Sufism: a perfect antidote to extremism


Abdul Rasool Syed
ISLAM, the religion of peace, moderation and tolerance has, unfortunately, been hijacked by some so-called Muslims with narrow understanding of the true spirit of Islam who believe that those who cherish any ideology adverse to their self-concocted version deserve to be obliterated. Consequently, what we see today is the surge of intolerance and extremism that keep on manifesting sometimes in terms of Hazara Genocide, sometimes in shape of issuing blasphemy edicts against those who don’t sign up to any peculiar ideology and sometimes in killing of a teacher by his student alleging his mentor of promoting anti-Islamic activities. All these events suggest vividly that intolerance and extremism have enveloped our society to the core.
Islam, on the contrary, is the embodiment of tolerance and patience and utterly repudiates extremism and intolerance. The quranic injunction in this regard is quite clear. It says: “For you is your religion, and for me is my religion.” (Quran 109: 6).  We can’t force others to accept our point of view and religion or faith. As In Holy Quran Allah Almighty says: “There is no compulsion in religion…” (Quran 2:256). To add, once Holy Prophet (PBUH) was asked “What is Eemaan (belief/faith)?” He (SAW) replied: “Eemaan (faith) is patience and tolerance.” Realistically speaking, the ideology of Islam close to the version as preached and underscored in Quran and Hadis is the ideology promoted by the Sufi order of Islam. We, therefore, can counter the extremist ideologies by extensively propagating the teachings of Sufism.
Sufism is based on the concepts of non-interference, acceptance of the differences as well as plurality. The Arabic word tasamuh means roughly forbearance and indulgence; this corresponds to the Turkish word musamaha, for which the Sufi poet Yunus Emre also used the expression hos goermek (‘accept everything’). In Persian, alongside tasamuh the less positive term (‘to resign oneself’, ‘to put up with’) is used. In religious contexts, in the Su? tradition of South Asia and also Afghanistan, scholars favour the North Indian term rawadari (derived from Persian rawa — ‘permitted’, ‘tolerated’); for ‘letting things happen’; in this sense Pakistani and Indian Sufis often use the expression: apna ‘aqida chodo nahin, dusre ka chedo nahin — ‘Keep your faith and do not interfere with those of others’. This wise saying in Urdu is based on the Qur’anic verse “To you your religion and to me mine”. Sufis believe in love for humanity and prefer Haqooqul Ibbad (the rights of People) to Haqooq-ullah (the rights of Allah) for they contend that if one wishes to please Allah, the sublime, he must please his creatures. It is vividly reflected in their literature. The mystics through their penmanship have always furthered the very concept of love, humility and humanity and have rejected the very notion of antipathy, arrogance and extremism. Let me quote here few renowned Sufis who played instrumental role in presenting the true image of Islam through their literal work as well as courteous code of conduct and thereby attracted even the non-Muslims to embrace the true faith not through coercion but through the course of love and affection.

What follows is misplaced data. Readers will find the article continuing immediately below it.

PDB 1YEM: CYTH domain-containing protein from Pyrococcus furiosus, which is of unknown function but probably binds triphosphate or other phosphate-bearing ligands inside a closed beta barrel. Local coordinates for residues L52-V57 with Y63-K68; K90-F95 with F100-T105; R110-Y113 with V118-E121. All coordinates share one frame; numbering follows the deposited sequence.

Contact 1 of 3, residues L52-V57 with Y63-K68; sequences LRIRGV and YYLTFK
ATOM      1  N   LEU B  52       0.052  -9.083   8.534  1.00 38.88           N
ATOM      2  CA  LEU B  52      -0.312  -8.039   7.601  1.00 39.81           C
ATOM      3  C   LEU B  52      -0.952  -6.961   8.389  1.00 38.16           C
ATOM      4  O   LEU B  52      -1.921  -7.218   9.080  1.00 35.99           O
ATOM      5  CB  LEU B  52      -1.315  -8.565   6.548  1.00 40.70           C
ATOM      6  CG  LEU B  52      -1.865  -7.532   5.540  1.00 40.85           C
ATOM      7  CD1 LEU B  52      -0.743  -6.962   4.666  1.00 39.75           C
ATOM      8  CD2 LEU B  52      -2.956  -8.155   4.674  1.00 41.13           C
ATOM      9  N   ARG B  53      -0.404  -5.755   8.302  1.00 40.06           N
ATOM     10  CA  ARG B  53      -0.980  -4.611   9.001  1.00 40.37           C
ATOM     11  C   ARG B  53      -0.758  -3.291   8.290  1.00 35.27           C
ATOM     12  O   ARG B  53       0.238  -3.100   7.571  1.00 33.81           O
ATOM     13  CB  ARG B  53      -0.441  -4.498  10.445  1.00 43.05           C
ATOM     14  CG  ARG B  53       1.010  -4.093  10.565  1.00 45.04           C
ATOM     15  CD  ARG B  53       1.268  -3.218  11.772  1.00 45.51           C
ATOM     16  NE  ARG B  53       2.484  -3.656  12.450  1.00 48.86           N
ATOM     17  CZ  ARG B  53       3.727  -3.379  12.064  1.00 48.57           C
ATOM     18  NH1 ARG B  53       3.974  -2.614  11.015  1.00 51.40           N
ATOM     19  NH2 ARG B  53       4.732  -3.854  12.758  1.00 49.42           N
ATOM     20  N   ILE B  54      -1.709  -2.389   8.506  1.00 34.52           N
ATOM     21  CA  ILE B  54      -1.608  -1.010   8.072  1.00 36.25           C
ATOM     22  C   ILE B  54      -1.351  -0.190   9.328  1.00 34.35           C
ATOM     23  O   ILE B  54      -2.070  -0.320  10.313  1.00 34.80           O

A celebrated sufi, Ba Ba Farid once addressed to a visitor with following remarkable lines “Don’t give me scissors! Give me a needle! I sew together! I don’t cut apart! (Nizami I976, p 89) Another noted Sufi, Ibn-e Arbi distinctly warned against religious exclusiveness. In this vein, he writes: Do not attach yourself to any particular creed so exclusively that you disbelieve all the rest; otherwise you will lose much good, nay, you will fail to recognize the real truth of the matter. God, the omnipresent and omnipotent, is not limited by any one creed, for he says, “wheresoever’s you turn, there is the face of Allah”. Jalal-udin Rumi, arguably the greatest and best-known Sufi master and poet gave the following message of love to humanity through his Quatrain: Come! Come! It doesn’t matter what you are, A kafir, an idol- or a ?re-worshipper. Come! Our caravan is not a place of despair! Come! Even if you have broken your vows a hundred times, come yet again!
To conclude, Su?s with their spiritually deepened language of love oppose the language of the antagonism of ‘closed’ theocratic world views as well as the discourse of religious hardliners which generates intolerance. Their tolerance of religious differences and their ‘live-and-let- live’ cultural diversity which comes from the philosophical concept of tawhid — the ‘oneness of the Divine’ — bear testimony to an ‘open’, holistic world view. This view is entirely oriented toward God, refrains from interfering in the religious views and concerns of those of other faiths and welcomes the togetherness of all in sacred places. Realizing the gravity of situation that our country is undergoing today in terms of extremism, intolerance and sectarianism, we should, therefore, highlight the importance of Sufism and spread its teachings in every nook and corner of the country. Media, academia, rightly guided religious luminaries and enlightened civil society should come forward and forge synergy to defeat the extremist narrative by presenting Sufism as a counter narrative. The Prime minister’s initiative to establish a university namely “AL-QADIR” for promotion and dissemination of Sufi teachings is a pronounced step forward in this direction that needs encouragement and heart-felt appreciation.
— The writer, an Advcate, based in Quetta Balochistan.